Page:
Max Verstappen racing at the 2019 Hungarian Grand PrixMichal Obrochta / Wikimedia Commons (CC BY-SA 4.0)

The 2022 Formula 1 season came with promises of hard racing and a tight midfield. It’s a season of changes: new technical regulations to fundamentally change the cars, a budget cap to level out the field, and a number of driver changes. The 2021 season was an exciting one, though the real fight was still at the front, between 7-times world champion Mercedes driver Lewis Hamilton and eventual champion Max Verstappen, driving for Red Bull. This year, however, a shake-up of the order finally seemed realistic. Pre-season testing results suggested as much, with Mercedes appearing to struggle unexpectedly, and Ferrari finally once again looking as strong as they have in the past. I tuned in to the first race of the 2022 season full of anticipation for the season ahead. The first thing that caught my eye, though, was not the new cars, the new drivers, or the close racing; it was the larger-than-life CRYPTO.COM sponsor signs all around the track.

I consider myself pretty climate-aware. I don’t eat meat or palm oil, both massive contributors to deforestation and climate change. When visiting my family in the Netherlands I almost always take the train instead of flying. I am also very familiar with how terrible cryptocurrencies are for the environment. An insane amount of energy is required for cryptocurrency mining, the process by which people obtain currency; over the course of 12 months, Bitcoin alone consumes more energy than 185 countries, and about as much energy as Norway does annually. Crypto slurps up so much energy, that miners have resurrected previously closed coal mines to satisfy the demand, leading to a soar in CO2 emissions. Even if cryptocurrencies solve the problems of traditional currencies as they claim they will (which is doubtful), the severity of the environmental impact of mining nullifies any positive impact cryptocurrencies may have.

“Even more egregious is the juxtaposition between these sponsors and F1’s attempts at creating an inclusive and progressive image”

I was aware of F1 and its impacts before finding out they are partnered with F1 and its teams rely on oil money, not to speak of the fuel consumption of the cars, and the insane amount of air travel required to get drivers and engineers from race to race. But for some reason, seeing the words CRYPTO, something that has been on my mind as uniquely bad, so proudly advertised by a sport I enjoy, brought home the kinds of industries F1 will support in the name of cash. Even more egregious is the juxtaposition between these sponsors and F1’s attempts at creating an inclusive and progressive image for itself. Its new slogan, we race as one, was adopted by F1 in response to the killings of Black people by police in the United States, and is part of a programme to increase equal opportunity in motor racing. What one hopes are genuine concerns for cultural improvement increasingly appear as attempts at good publicity when F1 is so willing to promote and facilitate cryptocurrencies, the oil industry, and races in areas with atrocious human rights records. Whatever positive effects F1’s campaigns have had are easily undone by its support of companies and industries that actively contribute to the worsening of climate change.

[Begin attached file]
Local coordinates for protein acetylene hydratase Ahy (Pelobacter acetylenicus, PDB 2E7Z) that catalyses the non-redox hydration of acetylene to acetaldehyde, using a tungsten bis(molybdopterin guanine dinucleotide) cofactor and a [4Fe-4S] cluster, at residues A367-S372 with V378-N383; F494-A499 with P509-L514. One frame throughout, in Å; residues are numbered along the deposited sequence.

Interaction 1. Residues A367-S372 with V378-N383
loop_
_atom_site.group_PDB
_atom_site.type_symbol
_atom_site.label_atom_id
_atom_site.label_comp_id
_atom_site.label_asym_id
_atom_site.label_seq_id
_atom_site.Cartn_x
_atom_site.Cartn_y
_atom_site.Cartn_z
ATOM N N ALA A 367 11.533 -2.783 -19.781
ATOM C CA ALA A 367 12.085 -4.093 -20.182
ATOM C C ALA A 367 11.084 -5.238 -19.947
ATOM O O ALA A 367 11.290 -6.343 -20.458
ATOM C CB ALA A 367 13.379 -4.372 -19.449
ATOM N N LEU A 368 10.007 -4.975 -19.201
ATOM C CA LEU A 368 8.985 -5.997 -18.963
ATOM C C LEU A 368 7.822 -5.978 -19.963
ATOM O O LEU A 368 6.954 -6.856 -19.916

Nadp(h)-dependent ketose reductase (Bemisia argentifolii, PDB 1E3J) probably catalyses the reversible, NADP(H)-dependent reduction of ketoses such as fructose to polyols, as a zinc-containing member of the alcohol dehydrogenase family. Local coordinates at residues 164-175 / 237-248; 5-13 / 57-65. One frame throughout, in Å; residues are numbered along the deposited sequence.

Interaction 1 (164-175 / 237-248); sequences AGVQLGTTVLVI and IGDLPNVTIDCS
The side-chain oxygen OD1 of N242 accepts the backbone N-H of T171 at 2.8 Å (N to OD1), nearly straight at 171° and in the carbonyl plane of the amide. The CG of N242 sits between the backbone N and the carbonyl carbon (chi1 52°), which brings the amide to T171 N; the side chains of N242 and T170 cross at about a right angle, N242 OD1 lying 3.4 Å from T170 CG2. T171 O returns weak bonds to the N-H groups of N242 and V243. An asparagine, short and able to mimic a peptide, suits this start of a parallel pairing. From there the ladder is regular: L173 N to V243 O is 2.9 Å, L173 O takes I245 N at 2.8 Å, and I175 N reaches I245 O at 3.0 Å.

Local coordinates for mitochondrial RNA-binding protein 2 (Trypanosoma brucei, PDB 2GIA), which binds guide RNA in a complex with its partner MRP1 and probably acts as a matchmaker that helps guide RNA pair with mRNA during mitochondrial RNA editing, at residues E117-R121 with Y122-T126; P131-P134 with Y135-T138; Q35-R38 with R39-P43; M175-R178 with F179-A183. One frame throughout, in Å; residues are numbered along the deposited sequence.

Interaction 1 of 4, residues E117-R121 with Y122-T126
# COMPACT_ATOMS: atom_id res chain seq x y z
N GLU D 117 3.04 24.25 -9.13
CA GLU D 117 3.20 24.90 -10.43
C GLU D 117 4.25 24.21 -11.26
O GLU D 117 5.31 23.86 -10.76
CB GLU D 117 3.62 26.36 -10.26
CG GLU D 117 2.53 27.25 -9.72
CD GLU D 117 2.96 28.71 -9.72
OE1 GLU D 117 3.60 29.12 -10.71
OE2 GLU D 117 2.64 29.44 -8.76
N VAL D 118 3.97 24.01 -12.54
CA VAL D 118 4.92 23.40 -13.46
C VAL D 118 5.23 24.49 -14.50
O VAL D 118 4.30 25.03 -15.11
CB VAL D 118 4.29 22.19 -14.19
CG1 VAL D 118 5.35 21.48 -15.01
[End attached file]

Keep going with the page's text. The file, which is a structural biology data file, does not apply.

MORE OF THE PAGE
“I felt like I was watching something I should feel embarrassed to watch”

Though I still watched the race, I found myself not paying as much attention to the new cars, new drivers and close racing that I had been excited to see. Instead, I felt like I was watching something I should feel embarrassed to watch. It was the same feeling I get when I accidentally buy something with palm oil or animal products, or when I took a flight home instead of a train at Christmas. Watching F1, with its Aramco and Crypto sponsorships, the fuel-guzzling cars, and zero mention of the effects of these things, I felt guilt – guilt for engaging with something I knew to be wrong.


Mountain View

Rocket Ronnie soars to seventh heaven

Climate guilt is a relatively new concept. It describes a feeling of guilt around your impact on the environment. Climate change is a pressing issue. Every day, there is more to read about floods, forest fires, and draughts. More and more emphasis is placed on the effect of our behaviour on the climate: for instance, when you search for flights, Google now displays CO2 emissions alongside the results. Given the severity of climate-related issues, and the myriad ways in which human behaviour exacerbates these issues, a feeling of guilt about our impact makes some sense. But is this feeling a productive one? I argue that it is not. The guilt I felt watching F1 didn’t motivate me to continue reducing my impact where I can. It made me sad and frustrated with my friends who watched F1 and didn’t appear to be bothered by any of this. This feeling can lead to the opposite of action – a feeling that nothing we do will have any kind of positive effect.

Ultimately, I don’t know if I will keep watching Formula 1. There is some value in no longer consuming media we find objectionable, and sharing our thoughts with other people to have a productive conversation. It is important that we take action to reduce our impact on the environment. Still, these actions must be balanced with other, equally important parts of life, such as friends, family and interests we find fulfilling, even if it’s a Sunday afternoon of watching F1.